Top Pentagon cyber official probed over disclosure concerns

The National Security Agency gathers some of the nation's most sensitive signals and eavesdropping intelligence from foreign adversaries.
The National Security Agency gathers some of the nation's most sensitive signals and eavesdropping intelligence from foreign adversaries.PHOTO: REUTERS

WASHINGTON (BLOOMBERG) - The Pentagon official who has been overseeing its new cyber-security initiative for defence contractors has been placed on leave in connection with a suspected unauthorised disclosure of classified information from a military intelligence agency, according to an official document.

Ms Katie Arrington, chief information security officer for the Pentagon's acquisition and sustainment office, was informed May 11 that "her security clearance for access to classified information is being suspended" as "a result of a reported Unauthorised Disclosure of Classified Information and subsequent removal of access by the National Security Agency," according to a memo made available to Bloomberg News.

The National Security Agency, which is part of the Defence Department, gathers some of the nation's most sensitive signals and eavesdropping intelligence from foreign adversaries, mostly via satellite.

"If this preliminary decision becomes final, you will not be eligible for access to classified information" or "assignments to duties that have been designated national security sensitive," the memo from the Office of the Under Secretary of Defence for Acquisition and Sustainment said.

The memo to Ms Arrington provided no details about the possible disclosure of information. Pentagon acquisition spokesperson Jessica Maxwell said the department can't comment on any questions about Ms Arrington's status.

"Absolutely no decisions have been reached regarding any aspect," Ms Arrington's attorney Mark Zaid said in an email.

He confirmed the content of the memo, saying that "when faced with such programmatic allegations DoD would routinely open an investigation as a matter of course. This is how the system works. Accepting an investigation, however, doesn't prejudge the merits."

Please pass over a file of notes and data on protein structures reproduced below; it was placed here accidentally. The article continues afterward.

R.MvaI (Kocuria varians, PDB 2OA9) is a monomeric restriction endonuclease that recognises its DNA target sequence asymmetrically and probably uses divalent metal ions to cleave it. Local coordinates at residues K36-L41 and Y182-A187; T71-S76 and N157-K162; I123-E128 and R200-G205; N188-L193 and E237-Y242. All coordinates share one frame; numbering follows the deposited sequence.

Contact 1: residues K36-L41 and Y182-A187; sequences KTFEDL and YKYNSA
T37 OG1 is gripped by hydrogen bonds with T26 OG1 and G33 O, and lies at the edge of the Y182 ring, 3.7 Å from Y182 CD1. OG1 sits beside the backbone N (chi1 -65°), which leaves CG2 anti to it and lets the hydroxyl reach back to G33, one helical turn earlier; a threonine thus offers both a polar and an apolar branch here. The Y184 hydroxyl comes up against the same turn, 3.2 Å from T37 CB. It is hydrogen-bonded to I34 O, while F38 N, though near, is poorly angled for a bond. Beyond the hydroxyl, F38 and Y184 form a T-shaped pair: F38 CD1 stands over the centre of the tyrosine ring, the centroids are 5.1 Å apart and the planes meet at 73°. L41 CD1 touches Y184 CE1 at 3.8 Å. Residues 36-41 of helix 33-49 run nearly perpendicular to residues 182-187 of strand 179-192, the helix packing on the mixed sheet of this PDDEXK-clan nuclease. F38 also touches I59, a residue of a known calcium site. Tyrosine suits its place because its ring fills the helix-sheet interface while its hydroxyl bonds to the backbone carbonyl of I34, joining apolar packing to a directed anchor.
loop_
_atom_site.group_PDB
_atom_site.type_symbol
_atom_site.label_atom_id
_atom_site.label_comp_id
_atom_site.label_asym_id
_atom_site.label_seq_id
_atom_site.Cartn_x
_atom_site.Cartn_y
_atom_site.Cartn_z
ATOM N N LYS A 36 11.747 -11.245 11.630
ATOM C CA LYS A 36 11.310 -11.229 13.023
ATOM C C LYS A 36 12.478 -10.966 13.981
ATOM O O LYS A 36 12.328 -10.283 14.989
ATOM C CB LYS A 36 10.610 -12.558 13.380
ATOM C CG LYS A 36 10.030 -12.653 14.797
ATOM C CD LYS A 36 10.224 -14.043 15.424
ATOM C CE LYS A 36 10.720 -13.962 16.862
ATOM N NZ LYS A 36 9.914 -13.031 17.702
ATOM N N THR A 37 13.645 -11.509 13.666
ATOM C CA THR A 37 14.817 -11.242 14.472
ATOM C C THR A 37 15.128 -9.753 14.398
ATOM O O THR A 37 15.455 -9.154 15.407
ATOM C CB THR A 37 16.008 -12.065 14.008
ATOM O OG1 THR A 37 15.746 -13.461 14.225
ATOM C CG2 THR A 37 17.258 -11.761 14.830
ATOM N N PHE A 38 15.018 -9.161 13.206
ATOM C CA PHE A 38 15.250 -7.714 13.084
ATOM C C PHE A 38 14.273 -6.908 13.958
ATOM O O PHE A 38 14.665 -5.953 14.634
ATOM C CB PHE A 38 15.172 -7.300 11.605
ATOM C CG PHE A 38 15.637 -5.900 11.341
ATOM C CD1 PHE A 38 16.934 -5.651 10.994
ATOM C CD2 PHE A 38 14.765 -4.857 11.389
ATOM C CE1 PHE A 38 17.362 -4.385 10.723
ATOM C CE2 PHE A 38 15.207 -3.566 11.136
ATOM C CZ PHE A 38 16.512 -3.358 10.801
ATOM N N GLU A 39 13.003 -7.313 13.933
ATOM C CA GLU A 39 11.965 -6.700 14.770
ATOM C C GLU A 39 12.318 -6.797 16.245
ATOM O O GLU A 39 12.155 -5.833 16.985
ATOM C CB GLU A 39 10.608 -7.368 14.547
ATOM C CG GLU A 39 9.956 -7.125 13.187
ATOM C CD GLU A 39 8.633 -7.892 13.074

Ms Arrington is on administrative leave during the "preliminary investigation," the "specific details of which have not been made known to us," Mr Zaid said.

"She has neither been fired nor had her security clearance revoked," he said. "We look forward to an opportunity to completely clear her name and her return to work."

Ms Arrington is a former two-term Republican state representative from South Carolina who ran an unsuccessful campaign for Congress in 2018 that emphasised her private-sector cyber experience.

She was brought into the Pentagon in 2019 under the category of "Highly Qualified Expert" and later competed for and attained the nonpartisan Senior Executive Service status, Mr Zaid said.

Her official Pentagon biography says she has more than 15 years of cyber experience "through positions at Booz Allen Hamilton, Centuria Corporation, and Dispersive Networks. These positions have given her a unique experience of supporting and work with the government at large, small, and non-traditional contracting firms."

A US official familiar with the case said Ms Arrington's politics - as a Republican under a Democratic president - aren't a factor in the investigation, and it's not an attempt to force her from the Pentagon.

The official, who discussed the case on condition of anonymity because of its sensitivity, also said the disclosure investigation isn't connected to Ms Arrington's management of the Pentagon's ambitious Cybersecurity Maturity Model Certification system, or CMMC, which is being slowly implemented as Deputy Defence Secretary Kathleen Hicks reviews the programme inherited from the Trump administration.

In 2019, Ms Arrington took over implementing the programme and attempting to build industry support for its complex certification process. She quickly emerged as a skillful ambassador, speaking at dozens of events to sell the programme to the defence industry, according to Bloomberg Government analyst Chris Cornillie, who has studied the programme.

Under the certification programme, every company in the defence supply chain - as many as 300,000 American companies producing everything from F-35 fighter jets to computer microprocessors to office supplies and plumbing equipment - must undergo a cybersecurity audit performed by a third party about every three years overseen by an "accreditation board," Mr Cornillie said.

It's "proceeding at a halting pace." The proposed programme "sets the standard for our defence industrial base" and "must be the first step in establishing a framework of safeguards" for industry, Senator Joe Manchin said in an email.

The West Virginia Democrat, who's chairman of the Senate Armed Services Committee's cyber panel, said during a May 19 hearing that Ms Hicks "will be making significant modifications" to the certification process.